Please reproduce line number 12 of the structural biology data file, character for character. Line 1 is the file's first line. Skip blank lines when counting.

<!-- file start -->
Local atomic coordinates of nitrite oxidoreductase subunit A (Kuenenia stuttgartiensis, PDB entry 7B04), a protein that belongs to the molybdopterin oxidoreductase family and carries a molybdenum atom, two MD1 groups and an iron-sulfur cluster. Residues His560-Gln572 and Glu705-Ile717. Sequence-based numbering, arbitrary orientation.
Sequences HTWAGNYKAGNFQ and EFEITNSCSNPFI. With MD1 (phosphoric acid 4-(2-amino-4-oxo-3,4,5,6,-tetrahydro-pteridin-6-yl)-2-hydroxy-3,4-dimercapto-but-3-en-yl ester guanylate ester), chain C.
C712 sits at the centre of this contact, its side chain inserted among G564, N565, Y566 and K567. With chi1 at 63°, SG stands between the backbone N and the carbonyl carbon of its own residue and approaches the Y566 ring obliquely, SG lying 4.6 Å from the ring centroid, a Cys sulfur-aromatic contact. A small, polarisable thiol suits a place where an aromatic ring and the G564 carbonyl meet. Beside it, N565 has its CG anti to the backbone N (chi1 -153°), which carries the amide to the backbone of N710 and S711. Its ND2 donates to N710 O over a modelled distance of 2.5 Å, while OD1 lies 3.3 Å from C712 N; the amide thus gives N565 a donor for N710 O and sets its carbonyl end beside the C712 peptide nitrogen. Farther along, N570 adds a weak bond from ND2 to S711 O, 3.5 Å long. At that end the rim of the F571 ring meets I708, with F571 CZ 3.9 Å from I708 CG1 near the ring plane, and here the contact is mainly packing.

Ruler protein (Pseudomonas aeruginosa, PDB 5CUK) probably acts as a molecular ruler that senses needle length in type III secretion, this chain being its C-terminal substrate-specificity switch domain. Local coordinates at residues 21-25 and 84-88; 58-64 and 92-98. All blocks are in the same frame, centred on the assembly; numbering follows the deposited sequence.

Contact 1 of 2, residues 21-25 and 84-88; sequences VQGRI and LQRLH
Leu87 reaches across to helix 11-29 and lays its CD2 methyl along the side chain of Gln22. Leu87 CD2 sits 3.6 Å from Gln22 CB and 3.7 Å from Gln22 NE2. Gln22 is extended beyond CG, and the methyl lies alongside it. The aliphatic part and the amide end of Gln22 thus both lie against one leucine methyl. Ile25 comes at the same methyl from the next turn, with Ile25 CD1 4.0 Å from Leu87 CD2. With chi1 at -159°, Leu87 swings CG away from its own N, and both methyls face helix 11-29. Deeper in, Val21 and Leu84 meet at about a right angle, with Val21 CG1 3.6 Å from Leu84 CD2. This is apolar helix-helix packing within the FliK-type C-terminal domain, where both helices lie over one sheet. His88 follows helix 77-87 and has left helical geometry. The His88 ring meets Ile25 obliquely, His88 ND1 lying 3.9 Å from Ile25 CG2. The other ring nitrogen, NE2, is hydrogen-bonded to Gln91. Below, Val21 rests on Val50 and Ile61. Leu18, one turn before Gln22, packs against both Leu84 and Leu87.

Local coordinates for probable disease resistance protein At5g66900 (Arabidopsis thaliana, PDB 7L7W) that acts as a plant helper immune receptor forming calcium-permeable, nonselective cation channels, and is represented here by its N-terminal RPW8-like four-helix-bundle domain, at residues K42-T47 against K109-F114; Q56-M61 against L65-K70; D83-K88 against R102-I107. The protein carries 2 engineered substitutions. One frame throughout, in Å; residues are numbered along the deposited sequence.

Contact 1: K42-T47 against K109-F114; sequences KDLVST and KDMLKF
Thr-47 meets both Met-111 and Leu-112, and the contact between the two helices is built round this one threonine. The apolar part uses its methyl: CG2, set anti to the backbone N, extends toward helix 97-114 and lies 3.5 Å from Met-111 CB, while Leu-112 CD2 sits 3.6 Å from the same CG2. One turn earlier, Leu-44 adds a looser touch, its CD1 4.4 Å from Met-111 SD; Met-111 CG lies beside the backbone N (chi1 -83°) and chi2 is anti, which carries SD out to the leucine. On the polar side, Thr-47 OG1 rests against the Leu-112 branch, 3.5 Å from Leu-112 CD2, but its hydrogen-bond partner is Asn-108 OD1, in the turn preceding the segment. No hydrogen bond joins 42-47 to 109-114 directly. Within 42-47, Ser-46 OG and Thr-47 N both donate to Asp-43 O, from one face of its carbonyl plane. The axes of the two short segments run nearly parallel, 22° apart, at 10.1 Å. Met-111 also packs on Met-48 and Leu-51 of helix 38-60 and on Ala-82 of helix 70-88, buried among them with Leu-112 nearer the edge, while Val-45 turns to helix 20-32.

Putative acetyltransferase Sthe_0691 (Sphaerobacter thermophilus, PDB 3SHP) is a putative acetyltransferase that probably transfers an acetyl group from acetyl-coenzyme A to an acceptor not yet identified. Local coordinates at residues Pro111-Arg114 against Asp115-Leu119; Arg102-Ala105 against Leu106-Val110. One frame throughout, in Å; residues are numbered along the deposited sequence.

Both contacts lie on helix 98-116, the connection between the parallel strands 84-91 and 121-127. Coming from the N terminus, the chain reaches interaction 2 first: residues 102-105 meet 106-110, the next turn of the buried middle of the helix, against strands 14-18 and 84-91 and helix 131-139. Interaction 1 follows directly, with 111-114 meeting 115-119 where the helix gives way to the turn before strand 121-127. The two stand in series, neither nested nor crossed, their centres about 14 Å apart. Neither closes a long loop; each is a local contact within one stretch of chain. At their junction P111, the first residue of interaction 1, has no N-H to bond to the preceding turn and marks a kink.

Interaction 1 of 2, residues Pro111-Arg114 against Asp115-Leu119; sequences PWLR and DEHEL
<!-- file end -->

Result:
Interaction 1 of 2, residues Pro111-Arg114 against Asp115-Leu119; sequences PWLR and DEHEL